This video from California in the USA is called Surfer Almost Swallowed by Whale.
From eNature Blog in the USA:
What Does A Humpback Whale Really Eat For Dinner?
Posted on Thursday, August 28, 2014 by eNature
Despite the title of the video above, Humpbacks don’t eat surfers!
Eves so, that video has received lots of attention around the internet when it appeared— and for good reason.
It shows a surfer’s VERY close encounter with a humpback whale off the beaches of Santa Cruz, in Northern California.
But it’s also interesting because it’s a great close-up view of how a Humpback feeds and the sort of marine life that makes up its diet.
How To Eat Without Teeth?
Humpbacks are baleen whales and have no teeth. They feed by using the large plates of baleen in their mouths to filter out shrimp-like krill and other small creatures from the water. Plated grooves in the whale’s mouth allow water that was taken in to easily drain, leaving a mouth full of dinner.
But most folks don’t realize that baleen whales such has humpbacks also consume fish— mainly small schooling fish they hunt in same fashion as krill.
In the video you can clearly see lots of small prey fish scattering in all directions just before and as the whale breaches. (Double click on the video if you want to see a bigger version of it). You an also see the whale’s baleen plates and the water rushing from its mouth as it filters out its prey.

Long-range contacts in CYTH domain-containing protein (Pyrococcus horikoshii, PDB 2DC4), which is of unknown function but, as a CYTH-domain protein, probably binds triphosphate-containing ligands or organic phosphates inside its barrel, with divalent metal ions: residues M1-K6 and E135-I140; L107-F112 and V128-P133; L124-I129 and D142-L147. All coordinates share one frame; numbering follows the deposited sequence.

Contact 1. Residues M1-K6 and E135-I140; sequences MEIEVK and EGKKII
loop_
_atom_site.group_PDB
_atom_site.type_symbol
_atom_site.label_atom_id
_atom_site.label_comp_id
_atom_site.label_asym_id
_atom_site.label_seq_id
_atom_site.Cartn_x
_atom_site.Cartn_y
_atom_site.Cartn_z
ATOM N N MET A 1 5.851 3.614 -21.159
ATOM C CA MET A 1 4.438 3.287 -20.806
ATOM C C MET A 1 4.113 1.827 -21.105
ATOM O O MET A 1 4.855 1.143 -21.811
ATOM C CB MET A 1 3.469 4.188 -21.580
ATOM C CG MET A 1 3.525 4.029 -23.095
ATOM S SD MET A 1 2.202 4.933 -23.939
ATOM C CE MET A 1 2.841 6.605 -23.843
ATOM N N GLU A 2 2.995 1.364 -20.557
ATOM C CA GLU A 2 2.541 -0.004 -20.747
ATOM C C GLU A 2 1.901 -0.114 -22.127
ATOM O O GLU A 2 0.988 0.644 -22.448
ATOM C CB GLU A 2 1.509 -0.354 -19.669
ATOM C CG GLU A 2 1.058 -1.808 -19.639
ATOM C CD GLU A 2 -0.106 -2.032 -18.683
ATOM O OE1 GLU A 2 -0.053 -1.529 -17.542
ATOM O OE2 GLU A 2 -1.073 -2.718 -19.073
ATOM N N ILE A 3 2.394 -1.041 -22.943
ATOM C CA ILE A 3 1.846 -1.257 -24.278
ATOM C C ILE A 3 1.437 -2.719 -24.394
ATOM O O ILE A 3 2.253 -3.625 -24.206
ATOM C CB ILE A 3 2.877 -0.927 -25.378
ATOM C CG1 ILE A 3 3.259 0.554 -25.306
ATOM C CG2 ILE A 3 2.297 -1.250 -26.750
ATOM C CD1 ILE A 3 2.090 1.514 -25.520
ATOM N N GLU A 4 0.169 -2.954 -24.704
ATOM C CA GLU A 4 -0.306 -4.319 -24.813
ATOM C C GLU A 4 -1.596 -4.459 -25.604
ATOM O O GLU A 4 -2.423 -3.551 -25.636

Blowing Bubbles For Dinner
Humpbacks are energetic hunters, taking krill and small schooling fish such as herring, mackerel, pollock, and haddock. They’re also quite clever and have been known to use a technique called bubble net feeding.
A whale or group of whales swims in a shrinking circle blowing bubbles below a school of prey, encircling and confining the school in an ever-smaller cylinder. The whales then suddenly swim upward through the ‘net’ with their mouths open, filtering huge quantities of water and capturing thousands of fish in one gulp.
It’s a pretty amazing thing to observe…
And one other fun thing to note in the video is all the seabirds following the whales as they feed. These birds know that breaching whales panic fish and make them easy pickings for an alert bird. Looking for flocks of seabirds working the ocean’s surface is time-honored way for fisherman to locate schools— and for whale watchers to find whales.
Have you had a chance to see Humpbacks or other whales? We always love to hear your stories.